Thursday, August 09, 2007

Book Review of "How the Irish Invented Slang" Part II--Side by side definition comparisons.

Where to begin? First, lets do the silly ones. Then the predictable ones, then the ones where he gets it completely wrong. It should be mentioned that the bulk of Cassidy's supposed finds in slang are words so old and out of use that they're totally unfamiliar. Examples: Slat: ribs; Gigger: a lock; Cheese, to "Cheese it" to shut up or be quiet; Cove: a fellow rogue; Oliver: the Moon; Pill: a baseball or golf ball; Plunge: a Hobo's stash of money; Foot Juice: fortified wine; Kinker: circus performer. Wow, that really shone some light on expressions I use every day! Ok, onto the side by side. BTW, I'm translating the pronunciations from the symbols into something that people can easily read. Cassidy didn't write them like that. The third section of this is where the meat is, so skip on to it if you want. Oh, and there's an entertaining satire in the appendix to this post, which is at the end.

The Silly Ones:

Buck: a strong and spirited young man, a dashing fellow. DC[Daniel Cassidy]: Boc n. A buck, a wag, a playboy

McBain's dictionary [published in 1896] derives Buck from Boc....and thence to a Sanskrit root.

or

it could just refer to someone who was like a deer, or a buck, "young buck" = like a young male deer.

Kid: a young goat, a child. DC: Cuid, pronounced Coueed, a share, a part, a portion, a term of endearment, love affection.

or

It could be a term of endearment for a child who was as cute as a little sheep.

More DC: "Stealing a Kid (a chuid, my darling) from an Irish mother was robbing the Cuid (portion, part) that she loved more than any other."

And if, like, the world was, like just a little world, right, inside a bigger world, and that was inside a bigger world, that would be, like, woah, cool.
Yes, scholarship on the level of stoned humor. Got to love it.

The Big Onion: term for Chicago. Cassidy thinks that this refers to New York City, which it decidedly does not. Nevertheless, he gives a definition for it. DC: (big) Annon, pronounced eh-non (big) beyond, far side. "NYC was the 'Big Beyond' to millions of Irish emigrants."

or:

Chicago was named the "Big Onion" to distinguish it from New York City, which was the "Big Apple". Cassidy cites the fact that a group called "Big Onion Tours" has a tour of the Lower East Side that talks about the Irish who used to live there as proof that "The Big Onion" refers to New York City.

Ma. Mother. DC: Máthair. Mother; source.

or

Actually, Mother is spread along every single Indo-European language in related forms, from Máthair to Mutter to Mor, to Mere, to Moeder, to Mothir, Meter, Mater...going all the way back to the Sanskrit Matar. In fact, "Mother" was one of the words that prompted linguists to think that there was an Indo-European family of languages that included languages in India. Very curious to suggest that Irish was the the source of the abbreviation "Ma". It's related to 'Mumm' and "Mom" and "Mommy", an abbreviation of these. You have to ask where 'Mom' came from. You can't just say that 'Ma' came from Irish because Máthair has an "A" as it's first value, as opposedd to the "O" of English. Why not Latin for the origin of "Ma", then? Or Greek? Or Sanskrit?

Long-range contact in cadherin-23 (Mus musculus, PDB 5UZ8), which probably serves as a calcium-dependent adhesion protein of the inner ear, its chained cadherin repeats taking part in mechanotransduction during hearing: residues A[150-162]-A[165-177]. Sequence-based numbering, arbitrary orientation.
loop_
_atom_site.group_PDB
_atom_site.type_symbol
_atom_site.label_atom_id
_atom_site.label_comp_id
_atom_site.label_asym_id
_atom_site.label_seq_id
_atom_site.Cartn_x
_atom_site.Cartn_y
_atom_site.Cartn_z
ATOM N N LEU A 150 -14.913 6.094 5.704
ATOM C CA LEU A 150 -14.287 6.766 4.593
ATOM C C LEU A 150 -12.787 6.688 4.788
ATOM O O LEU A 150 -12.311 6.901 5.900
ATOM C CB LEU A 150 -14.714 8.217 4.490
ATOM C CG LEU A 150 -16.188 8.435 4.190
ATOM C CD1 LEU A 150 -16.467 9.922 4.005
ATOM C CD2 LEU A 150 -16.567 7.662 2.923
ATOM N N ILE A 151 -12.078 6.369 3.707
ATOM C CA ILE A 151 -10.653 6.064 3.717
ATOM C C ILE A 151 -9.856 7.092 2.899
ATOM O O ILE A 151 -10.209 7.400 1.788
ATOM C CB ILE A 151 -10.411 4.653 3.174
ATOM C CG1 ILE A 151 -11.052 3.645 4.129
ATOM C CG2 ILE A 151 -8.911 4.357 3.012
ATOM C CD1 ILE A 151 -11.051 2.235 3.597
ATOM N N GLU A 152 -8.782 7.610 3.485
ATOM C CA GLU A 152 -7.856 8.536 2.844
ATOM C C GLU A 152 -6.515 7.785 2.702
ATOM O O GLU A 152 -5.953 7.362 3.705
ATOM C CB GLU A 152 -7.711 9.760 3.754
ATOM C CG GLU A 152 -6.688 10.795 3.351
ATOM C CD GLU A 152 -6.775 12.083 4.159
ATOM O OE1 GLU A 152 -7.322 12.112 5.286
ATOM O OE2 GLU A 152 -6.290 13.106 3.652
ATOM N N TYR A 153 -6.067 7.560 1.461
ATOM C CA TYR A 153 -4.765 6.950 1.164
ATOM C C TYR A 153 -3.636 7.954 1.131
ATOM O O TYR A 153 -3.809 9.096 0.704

Ok, now the obvious. These are words that DC includes as slang revelations that aren't exactly news.

Shamrock: a clover. DC: Seamróg: a Shamrock, a clover

Mullarkey (Malarkey): exagerrated, foolish, talk. DC Meallacach: alluring, charming, beguiling, deceitful.

Bard, poet: DC Bárd, Bard: a poet, a bard, a rhymer, a scold.

Bet you didn't know those were Irish!

Now, onto the good part, the just plain wrong.

Lucre: gain, profit, advantage. DC: Luach óir, pronounced Luec-Or: reward of gold, wages of glod, price of gold.

Or

Lucrum, Latin, gain, used in St. Paul's epistle to Titus. Cassidy mentions this but says that Lucrum is a cognate, meaning that it's basically the same word, as the Irish Luach and Old Irish lóg. Now, "filthy lucre" is a most English phrase, meaning that Lucre probably got into the English language in America from England, where it was derived from Lucrum. Additionally, the Catholic Church likely influenced the Irish language through Church Latin, and if that's not enough there's always the common Indo-European roots between Latin and Irish, something that Cassidy doesn't seem to take into account. Irish isn't it's own language family, neither is it a language that's been outside of history. Latin influenced it through the church like Greek influenced Russian.

Dude: a dapper dandy; a "swell", [someone whose style was affected]: DC: Dúd a foolish looking fellow; a dolt; a numbskull; a clown; an idiot; a rubbernecker.

Or

Interestingly enough, Cassidy exploits something here that he exploits elsewhere in the book: the fact that some words have either obscure origins or aren't listen in slang dictionaries. He devotes a whole essay to "Dude" without giving a single instance connecting the word "Dude" to anything Irish. Look at this, from the Brooklyn Eagle on February 25th 1883 "The Dude is from 19 to 28 yearsw of age, wearsw trousers of extreme tightness, is hollow chested, effeminate in his ways, apes the English and distinguishes himself as a lover of actresses."

Cited in Chapman's Dictionary of American slang as being something that dandy African-American youths described themselves as, same meaning as "cat".